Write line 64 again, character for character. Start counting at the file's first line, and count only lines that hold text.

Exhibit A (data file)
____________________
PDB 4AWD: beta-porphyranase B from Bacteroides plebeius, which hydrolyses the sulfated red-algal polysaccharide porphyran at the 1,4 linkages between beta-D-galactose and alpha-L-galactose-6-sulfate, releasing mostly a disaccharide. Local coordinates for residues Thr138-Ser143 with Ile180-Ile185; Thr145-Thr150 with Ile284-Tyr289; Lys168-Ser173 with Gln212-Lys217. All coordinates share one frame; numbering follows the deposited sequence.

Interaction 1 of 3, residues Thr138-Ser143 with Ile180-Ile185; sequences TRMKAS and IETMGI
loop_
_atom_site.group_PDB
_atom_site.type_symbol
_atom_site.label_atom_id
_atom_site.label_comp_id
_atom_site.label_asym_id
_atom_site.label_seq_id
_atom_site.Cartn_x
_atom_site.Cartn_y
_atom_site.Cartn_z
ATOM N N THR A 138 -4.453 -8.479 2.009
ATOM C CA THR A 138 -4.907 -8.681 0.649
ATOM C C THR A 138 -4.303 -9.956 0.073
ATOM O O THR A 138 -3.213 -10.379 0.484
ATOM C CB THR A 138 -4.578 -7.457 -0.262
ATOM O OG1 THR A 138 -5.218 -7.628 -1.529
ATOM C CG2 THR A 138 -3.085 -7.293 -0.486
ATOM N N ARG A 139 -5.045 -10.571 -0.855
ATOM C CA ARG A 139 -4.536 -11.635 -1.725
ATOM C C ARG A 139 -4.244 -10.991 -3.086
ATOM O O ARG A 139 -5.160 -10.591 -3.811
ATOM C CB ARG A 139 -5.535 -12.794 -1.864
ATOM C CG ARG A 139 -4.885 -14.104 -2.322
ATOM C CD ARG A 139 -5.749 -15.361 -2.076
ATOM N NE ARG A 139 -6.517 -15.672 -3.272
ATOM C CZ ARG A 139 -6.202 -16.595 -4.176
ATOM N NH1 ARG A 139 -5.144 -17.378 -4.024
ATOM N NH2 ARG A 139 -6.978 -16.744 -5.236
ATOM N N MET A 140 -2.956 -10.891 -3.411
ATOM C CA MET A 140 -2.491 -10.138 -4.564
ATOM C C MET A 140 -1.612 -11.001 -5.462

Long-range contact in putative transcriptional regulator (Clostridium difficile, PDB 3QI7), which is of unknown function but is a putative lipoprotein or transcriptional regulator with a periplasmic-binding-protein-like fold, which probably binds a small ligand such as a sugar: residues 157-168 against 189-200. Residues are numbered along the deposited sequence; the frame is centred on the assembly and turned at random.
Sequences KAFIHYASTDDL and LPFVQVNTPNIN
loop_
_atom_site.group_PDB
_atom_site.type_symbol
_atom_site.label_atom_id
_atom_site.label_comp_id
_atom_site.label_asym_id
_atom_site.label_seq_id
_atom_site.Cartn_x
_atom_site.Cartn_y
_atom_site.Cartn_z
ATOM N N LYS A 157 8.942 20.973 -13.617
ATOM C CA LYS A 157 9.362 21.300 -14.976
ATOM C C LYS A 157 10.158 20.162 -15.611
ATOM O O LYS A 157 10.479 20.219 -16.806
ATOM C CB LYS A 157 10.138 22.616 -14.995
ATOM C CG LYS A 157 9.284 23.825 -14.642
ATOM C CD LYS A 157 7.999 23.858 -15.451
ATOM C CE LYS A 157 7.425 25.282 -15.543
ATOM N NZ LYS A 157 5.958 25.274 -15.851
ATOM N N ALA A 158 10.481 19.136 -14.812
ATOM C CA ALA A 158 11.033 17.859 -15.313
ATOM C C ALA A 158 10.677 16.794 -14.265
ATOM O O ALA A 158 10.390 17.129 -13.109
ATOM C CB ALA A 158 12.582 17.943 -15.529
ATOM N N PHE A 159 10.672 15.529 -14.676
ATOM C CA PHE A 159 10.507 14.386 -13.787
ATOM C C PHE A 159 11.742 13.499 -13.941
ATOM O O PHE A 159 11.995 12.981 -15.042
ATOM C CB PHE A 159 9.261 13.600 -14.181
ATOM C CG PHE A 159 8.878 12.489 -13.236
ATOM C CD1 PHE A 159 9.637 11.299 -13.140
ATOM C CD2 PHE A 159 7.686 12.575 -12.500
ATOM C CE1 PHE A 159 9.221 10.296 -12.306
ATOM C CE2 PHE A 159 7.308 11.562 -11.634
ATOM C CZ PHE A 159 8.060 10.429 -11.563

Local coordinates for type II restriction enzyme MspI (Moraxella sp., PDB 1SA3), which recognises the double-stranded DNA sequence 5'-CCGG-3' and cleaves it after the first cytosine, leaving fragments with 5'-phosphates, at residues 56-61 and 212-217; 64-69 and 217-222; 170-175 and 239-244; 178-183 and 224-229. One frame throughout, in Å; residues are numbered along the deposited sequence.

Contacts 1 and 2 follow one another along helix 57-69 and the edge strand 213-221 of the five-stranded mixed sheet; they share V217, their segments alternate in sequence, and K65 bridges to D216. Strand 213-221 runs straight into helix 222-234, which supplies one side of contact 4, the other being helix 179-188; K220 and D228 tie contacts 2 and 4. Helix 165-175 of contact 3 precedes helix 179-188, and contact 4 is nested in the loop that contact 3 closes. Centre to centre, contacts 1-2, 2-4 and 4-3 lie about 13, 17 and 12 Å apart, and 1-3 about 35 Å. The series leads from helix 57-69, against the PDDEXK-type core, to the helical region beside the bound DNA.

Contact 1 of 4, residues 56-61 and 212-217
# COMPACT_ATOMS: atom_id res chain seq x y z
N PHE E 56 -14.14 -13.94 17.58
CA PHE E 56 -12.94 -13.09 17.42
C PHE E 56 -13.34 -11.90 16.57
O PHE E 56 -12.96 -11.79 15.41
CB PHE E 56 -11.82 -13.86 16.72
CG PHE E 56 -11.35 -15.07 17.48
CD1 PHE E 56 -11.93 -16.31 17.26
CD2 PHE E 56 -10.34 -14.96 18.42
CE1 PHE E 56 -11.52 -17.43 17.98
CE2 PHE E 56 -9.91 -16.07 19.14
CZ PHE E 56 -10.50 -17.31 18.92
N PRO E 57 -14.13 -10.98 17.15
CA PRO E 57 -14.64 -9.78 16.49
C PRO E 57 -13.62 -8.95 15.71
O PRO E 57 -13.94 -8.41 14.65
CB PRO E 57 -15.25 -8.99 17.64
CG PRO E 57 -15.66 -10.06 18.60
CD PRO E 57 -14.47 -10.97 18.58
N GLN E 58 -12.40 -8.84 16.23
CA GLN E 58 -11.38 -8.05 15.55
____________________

ATOM C CB PHE A 159 9.261 13.600 -14.181